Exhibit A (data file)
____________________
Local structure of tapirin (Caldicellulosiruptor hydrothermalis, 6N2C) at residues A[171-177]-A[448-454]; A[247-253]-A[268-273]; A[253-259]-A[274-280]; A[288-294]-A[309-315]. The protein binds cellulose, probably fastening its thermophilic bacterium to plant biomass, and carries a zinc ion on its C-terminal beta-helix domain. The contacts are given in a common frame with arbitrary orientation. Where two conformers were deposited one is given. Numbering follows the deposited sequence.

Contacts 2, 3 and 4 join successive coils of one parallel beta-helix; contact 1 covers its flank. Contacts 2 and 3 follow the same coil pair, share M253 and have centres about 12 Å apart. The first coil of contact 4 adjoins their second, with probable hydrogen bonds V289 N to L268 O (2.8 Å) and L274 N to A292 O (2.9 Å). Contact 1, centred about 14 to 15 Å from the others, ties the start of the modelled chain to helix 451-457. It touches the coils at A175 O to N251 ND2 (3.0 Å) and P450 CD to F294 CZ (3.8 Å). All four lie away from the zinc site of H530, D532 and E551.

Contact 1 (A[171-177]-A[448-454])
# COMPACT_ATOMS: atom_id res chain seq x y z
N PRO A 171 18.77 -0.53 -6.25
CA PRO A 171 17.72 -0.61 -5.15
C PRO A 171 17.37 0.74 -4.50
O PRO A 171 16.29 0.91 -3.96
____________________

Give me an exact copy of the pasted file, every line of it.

Local structure of tapirin (Caldicellulosiruptor hydrothermalis, 6N2C) at residues A[171-177]-A[448-454]; A[247-253]-A[268-273]; A[253-259]-A[274-280]; A[288-294]-A[309-315]. The protein binds cellulose, probably fastening its thermophilic bacterium to plant biomass, and carries a zinc ion on its C-terminal beta-helix domain. The contacts are given in a common frame with arbitrary orientation. Where two conformers were deposited one is given. Numbering follows the deposited sequence.

Contacts 2, 3 and 4 join successive coils of one parallel beta-helix; contact 1 covers its flank. Contacts 2 and 3 follow the same coil pair, share M253 and have centres about 12 Å apart. The first coil of contact 4 adjoins their second, with probable hydrogen bonds V289 N to L268 O (2.8 Å) and L274 N to A292 O (2.9 Å). Contact 1, centred about 14 to 15 Å from the others, ties the start of the modelled chain to helix 451-457. It touches the coils at A175 O to N251 ND2 (3.0 Å) and P450 CD to F294 CZ (3.8 Å). All four lie away from the zinc site of H530, D532 and E551.

Contact 1 (A[171-177]-A[448-454])
# COMPACT_ATOMS: atom_id res chain seq x y z
N PRO A 171 18.77 -0.53 -6.25
CA PRO A 171 17.72 -0.61 -5.15
C PRO A 171 17.37 0.74 -4.50
O PRO A 171 16.29 0.91 -3.96